I do not know if it is a good strategy or not because I never took bluegill fishing serious enough to find out until now. But, I have been using a nymph tied behind a popper the last few weeks and have caught more large fish than I ever remember. #14 Copper Johns seem to work the best in our ponds but I have caught them on all kinds of sub-surface flies tied on to that popper. And often I catch one on the popper at the same time.
And - this is unbelievable (you know, if you don't have a photo it didn't happen - but I have witnesses! And I can still hardly believe it! ) but last week I caught TWO almost identical 9.5 inch gills at the same time on ONE Copper John (it was on a #12 hook) - one had the hook coming out the side of its mouth and the other must have been fighting to steal the fly - it had the point of the hook going into its mouth and was almost perfectly positioned next to the first fish when I reeled them in.
What a fantastic (and timely) topic. As we prepare for a snowstorm this weekend in Nebraska and as I plan for a two day fishing trip next week into Missouri I ponder the same question. I confess that I do not have the answer. My first reaction is to plan on staying in the cabin and play cards. I am anxious to hear from those who know a lot more than I. Is it too early even for crappie? Please join in on this one guys.
This is the time of year when you may just catch that 'Fish of a Lifetime'... The first spawn and immediately before it when the Big females move up closer to the bedding areas. Fish the deeper water and any slopes leading from the shallows into deep water... and fish slow... slow.... slow...
Fast action Ultra-light rod... 2LB test line... small hook (10's or 8's) I use a 1/100th ounce jig tied with a little marabou at the tail and tip it with a cricket.
But, failing that... the simplest method is to put a cricket on a hook with a BB shot (or two) about 12" above the hook and fish slow. Watch your line on the sink.... Strike at the slightest 'Twitch'... and once your bait is on the bottom... let it sit there for a minute or maybe two... then drag your cricket as s l o w l y as you can... back towards you.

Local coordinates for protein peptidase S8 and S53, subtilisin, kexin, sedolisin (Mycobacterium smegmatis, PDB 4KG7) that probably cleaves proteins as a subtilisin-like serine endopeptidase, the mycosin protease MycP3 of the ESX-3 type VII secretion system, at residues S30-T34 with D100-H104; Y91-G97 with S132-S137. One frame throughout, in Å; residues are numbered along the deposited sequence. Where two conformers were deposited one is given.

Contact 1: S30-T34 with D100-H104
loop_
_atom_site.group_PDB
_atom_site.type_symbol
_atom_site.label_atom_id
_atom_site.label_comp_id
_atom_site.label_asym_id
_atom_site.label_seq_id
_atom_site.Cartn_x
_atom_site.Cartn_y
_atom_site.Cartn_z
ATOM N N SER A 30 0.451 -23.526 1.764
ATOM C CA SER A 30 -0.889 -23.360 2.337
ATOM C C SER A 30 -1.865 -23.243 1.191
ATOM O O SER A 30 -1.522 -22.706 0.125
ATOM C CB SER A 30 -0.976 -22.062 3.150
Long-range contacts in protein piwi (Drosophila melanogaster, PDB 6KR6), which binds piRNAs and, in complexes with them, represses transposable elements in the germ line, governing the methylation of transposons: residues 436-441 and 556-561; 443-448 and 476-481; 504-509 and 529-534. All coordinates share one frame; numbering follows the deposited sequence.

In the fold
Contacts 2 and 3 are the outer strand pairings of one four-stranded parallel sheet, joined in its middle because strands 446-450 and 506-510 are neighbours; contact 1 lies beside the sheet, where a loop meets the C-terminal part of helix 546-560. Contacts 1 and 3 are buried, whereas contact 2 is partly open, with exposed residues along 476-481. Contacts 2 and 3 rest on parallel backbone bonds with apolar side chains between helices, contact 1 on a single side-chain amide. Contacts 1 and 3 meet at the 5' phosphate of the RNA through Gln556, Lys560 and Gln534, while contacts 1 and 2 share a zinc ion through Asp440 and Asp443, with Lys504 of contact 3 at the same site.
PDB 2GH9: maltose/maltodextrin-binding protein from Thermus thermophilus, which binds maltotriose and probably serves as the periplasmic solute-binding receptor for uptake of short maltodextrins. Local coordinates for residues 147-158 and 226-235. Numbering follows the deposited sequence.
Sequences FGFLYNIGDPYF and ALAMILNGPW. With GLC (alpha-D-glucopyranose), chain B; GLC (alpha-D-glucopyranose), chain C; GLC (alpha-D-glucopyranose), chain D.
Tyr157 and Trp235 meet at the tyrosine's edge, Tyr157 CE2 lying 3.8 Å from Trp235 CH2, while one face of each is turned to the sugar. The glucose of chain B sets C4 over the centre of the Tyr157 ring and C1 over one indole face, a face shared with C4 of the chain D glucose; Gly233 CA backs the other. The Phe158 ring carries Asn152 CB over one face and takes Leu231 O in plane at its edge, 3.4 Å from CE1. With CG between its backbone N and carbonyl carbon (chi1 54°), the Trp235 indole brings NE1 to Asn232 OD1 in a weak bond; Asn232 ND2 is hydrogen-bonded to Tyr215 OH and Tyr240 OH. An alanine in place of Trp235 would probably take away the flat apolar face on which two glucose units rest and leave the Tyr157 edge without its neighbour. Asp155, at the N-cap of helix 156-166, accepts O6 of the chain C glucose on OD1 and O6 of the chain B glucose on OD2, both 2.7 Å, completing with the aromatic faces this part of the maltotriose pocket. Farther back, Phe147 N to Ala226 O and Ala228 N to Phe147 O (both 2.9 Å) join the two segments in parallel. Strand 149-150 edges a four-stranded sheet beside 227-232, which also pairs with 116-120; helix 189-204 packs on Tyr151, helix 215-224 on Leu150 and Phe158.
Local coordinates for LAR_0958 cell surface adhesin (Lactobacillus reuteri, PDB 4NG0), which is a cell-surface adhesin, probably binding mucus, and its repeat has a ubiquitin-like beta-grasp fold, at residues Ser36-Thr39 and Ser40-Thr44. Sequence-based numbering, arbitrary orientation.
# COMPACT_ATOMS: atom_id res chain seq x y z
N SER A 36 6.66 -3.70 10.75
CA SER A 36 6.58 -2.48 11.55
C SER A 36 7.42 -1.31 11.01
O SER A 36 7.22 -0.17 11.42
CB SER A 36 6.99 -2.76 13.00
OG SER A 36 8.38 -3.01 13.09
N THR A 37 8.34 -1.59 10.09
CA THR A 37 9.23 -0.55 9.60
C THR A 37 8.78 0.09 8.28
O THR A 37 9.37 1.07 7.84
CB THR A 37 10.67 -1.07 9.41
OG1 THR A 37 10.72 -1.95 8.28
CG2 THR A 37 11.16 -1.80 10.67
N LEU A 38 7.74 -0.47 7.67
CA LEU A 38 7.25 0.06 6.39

I mentioned this in the forum before... but many people don't know how much line their reels retrieve with just one turn of the handle. My spinning reel retrieves 24" of line for one full turn of the handle so 1/4 turn pause 2 or 3 seconds... another 1/4 turn... pause and so on.... vary the pause from time to time... you'll be surprised how successful this method can be... remember the water is cold... the fish can be lethargic... but they are also hungry ... Just prior to the spawn... The best chance of the year for a Big Bull Bluegill...
Great advice ! Tough to find the 1/100ths in the retail over-the-couter trade near me. . . looking over the "grizzly jogs" catalog" any other suggestions where to find the tinier jigs? Any "go to colors" or patterns?
There are several tackle supply places that carry the 1/100th ounce jigs... 'Tackle Craft' is one. Google fishing jigs... you'll be surprised what pops up.
But honestly you don't have to have the jigs... the hook and cricket with a BB shot 12" above will work just as well sometimes better... Colours... I use black a lot with a little fine tinsel underneath... .. I've also had great success with yellow...(not chartreuse)... One year I tried something unusual... I painted my jig with the closest match I could find to the natural colour of a cricket... the idea being.... the fish can't see any jig at all.... all they see is this big cricket... it really worked very well...
When the fishing gets tough I experiment.... I'll use all sorts of colours and different materials... marabou... deer hair... that's part of the fun... and as wel all remember.... there's always the famous nightcrawler float combo.
This is an excellent question. Over the years, I have learned that bluegills will migrate vertically more often than not just after ice out. One spot that produced bluegills year after year was near a steep drop off on the north side of the lake. This spot produced from last ice through the next couple of weeks after ice out.